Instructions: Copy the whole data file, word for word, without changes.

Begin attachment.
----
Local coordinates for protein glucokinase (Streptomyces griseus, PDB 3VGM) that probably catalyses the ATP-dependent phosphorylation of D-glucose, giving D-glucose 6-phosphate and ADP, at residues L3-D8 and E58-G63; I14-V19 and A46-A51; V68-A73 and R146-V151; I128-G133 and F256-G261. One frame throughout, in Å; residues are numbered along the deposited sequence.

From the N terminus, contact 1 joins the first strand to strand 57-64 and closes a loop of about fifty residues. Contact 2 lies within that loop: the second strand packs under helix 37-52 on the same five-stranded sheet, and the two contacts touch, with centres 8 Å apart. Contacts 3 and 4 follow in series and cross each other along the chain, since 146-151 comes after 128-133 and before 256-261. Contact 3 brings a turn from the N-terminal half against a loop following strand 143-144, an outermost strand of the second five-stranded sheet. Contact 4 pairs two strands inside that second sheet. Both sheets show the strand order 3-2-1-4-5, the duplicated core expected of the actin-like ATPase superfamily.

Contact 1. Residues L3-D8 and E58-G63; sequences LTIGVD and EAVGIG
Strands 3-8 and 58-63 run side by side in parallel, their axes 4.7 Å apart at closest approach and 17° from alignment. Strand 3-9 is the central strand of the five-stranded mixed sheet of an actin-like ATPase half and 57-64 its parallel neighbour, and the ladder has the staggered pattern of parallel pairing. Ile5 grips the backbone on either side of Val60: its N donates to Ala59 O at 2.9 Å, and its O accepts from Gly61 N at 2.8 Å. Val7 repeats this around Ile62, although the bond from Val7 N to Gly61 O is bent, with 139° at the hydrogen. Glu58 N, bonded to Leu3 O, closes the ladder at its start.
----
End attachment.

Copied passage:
Local coordinates for protein glucokinase (Streptomyces griseus, PDB 3VGM) that probably catalyses the ATP-dependent phosphorylation of D-glucose, giving D-glucose 6-phosphate and ADP, at residues L3-D8 and E58-G63; I14-V19 and A46-A51; V68-A73 and R146-V151; I128-G133 and F256-G261. One frame throughout, in Å; residues are numbered along the deposited sequence.

From the N terminus, contact 1 joins the first strand to strand 57-64 and closes a loop of about fifty residues. Contact 2 lies within that loop: the second strand packs under helix 37-52 on the same five-stranded sheet, and the two contacts touch, with centres 8 Å apart. Contacts 3 and 4 follow in series and cross each other along the chain, since 146-151 comes after 128-133 and before 256-261. Contact 3 brings a turn from the N-terminal half against a loop following strand 143-144, an outermost strand of the second five-stranded sheet. Contact 4 pairs two strands inside that second sheet. Both sheets show the strand order 3-2-1-4-5, the duplicated core expected of the actin-like ATPase superfamily.

Contact 1. Residues L3-D8 and E58-G63; sequences LTIGVD and EAVGIG
Strands 3-8 and 58-63 run side by side in parallel, their axes 4.7 Å apart at closest approach and 17° from alignment. Strand 3-9 is the central strand of the five-stranded mixed sheet of an actin-like ATPase half and 57-64 its parallel neighbour, and the ladder has the staggered pattern of parallel pairing. Ile5 grips the backbone on either side of Val60: its N donates to Ala59 O at 2.9 Å, and its O accepts from Gly61 N at 2.8 Å. Val7 repeats this around Ile62, although the bond from Val7 N to Gly61 O is bent, with 139° at the hydrogen. Glu58 N, bonded to Leu3 O, closes the ladder at its start.